The woman's lips quirked. "Doesn't Draco tell you anything?" She shook Astoria's hand. "Pansy Parkinson, business manager for Le Château des Bâtons. I was yearmates at Hogwarts with Draco and your sister."
"How lovely," Astoria said. A memory surfaced, and she blurted out, "You were the one who wanted to give up Harry Potter at the Battle of Hogwarts!"
Pansy merely raised an eyebrow and said, "Yes, that was me. Would you still like to discuss wine pairings? Your planner had led me to believe that was the purpose of today's meeting."
Appalled at her breach of manners, Astoria said, "I'm terribly sorry, yes," and they sat down and discussed whites, reds, and vintages, slowly working their way down the dinner menu.
Two hours and many sips of wine later, Astoria and Pansy had decided on pairings for each course, and Pansy had given her recommendations on which wineries to call upon for the toast.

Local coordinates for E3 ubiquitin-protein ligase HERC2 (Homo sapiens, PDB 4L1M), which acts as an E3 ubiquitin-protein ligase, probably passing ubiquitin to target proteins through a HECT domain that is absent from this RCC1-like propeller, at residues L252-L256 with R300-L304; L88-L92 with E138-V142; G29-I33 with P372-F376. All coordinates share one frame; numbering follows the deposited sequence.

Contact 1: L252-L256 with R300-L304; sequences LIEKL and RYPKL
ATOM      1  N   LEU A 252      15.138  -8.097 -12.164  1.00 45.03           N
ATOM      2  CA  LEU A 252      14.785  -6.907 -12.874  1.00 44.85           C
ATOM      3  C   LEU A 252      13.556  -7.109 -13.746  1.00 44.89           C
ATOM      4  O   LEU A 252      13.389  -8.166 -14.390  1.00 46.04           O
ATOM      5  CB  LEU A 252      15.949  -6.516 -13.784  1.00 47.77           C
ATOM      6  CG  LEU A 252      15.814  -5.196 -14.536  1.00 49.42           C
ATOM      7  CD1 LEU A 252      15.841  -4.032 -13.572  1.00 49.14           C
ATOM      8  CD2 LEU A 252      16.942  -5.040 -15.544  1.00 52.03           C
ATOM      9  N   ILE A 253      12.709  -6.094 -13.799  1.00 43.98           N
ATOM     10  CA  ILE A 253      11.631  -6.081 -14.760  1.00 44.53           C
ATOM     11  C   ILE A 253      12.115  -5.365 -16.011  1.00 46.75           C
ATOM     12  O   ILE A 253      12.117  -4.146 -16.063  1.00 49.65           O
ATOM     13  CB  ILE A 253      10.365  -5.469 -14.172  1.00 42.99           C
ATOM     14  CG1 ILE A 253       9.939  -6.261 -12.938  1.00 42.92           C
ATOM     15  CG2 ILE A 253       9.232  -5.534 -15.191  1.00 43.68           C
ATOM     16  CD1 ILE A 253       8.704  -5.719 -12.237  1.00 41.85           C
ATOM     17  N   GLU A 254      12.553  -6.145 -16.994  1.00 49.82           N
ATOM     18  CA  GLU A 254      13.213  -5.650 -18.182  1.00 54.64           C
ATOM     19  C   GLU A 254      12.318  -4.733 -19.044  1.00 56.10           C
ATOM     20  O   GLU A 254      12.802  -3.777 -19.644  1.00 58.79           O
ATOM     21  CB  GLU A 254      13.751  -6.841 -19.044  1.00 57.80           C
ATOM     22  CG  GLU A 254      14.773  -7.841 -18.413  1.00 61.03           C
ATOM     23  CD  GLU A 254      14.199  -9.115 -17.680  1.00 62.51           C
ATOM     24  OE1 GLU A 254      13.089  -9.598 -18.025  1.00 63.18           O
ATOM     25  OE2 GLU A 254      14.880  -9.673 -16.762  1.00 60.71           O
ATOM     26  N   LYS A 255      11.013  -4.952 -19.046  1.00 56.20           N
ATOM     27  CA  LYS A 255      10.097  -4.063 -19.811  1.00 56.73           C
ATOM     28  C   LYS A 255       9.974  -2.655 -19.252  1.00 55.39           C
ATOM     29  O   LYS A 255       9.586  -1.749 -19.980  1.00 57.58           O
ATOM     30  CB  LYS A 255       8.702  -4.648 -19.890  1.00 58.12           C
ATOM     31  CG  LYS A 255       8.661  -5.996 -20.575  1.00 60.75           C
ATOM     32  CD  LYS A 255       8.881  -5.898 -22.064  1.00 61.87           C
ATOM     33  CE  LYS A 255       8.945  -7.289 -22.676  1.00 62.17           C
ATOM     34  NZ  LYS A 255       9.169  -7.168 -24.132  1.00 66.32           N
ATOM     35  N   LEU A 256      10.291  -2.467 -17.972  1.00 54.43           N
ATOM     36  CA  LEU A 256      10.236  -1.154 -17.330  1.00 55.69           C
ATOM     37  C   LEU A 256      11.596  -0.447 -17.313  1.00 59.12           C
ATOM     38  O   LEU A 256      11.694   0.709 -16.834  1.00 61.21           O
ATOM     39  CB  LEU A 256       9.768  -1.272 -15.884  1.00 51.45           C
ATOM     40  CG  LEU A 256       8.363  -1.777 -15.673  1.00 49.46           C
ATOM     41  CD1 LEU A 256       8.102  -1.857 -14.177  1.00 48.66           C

"Like most wineries in Marsannay-la-Côte, we produce reds and whites, which will be sufficient for your wedding dinner. I really do think that for the toast, though, one of the older producers in Champagne would be best--Gosset or Taittinger, of course, or perhaps Moët et Chandon." Pansy idly twirled her wineglass, watching the dregs in it spin in the bowl. "Draco used to love Taittinger, and I sent him a bottle after I moved to France."
"I prefer Roederer, myself," Astoria remarked. She was tired, tired of planning, and tired of thinking about this damned wedding and about how her life would change after it. She looked at Pansy, whose tailored robes skimmed the curve of her breasts, and whose teeth were stained with the 1997 Triomphe.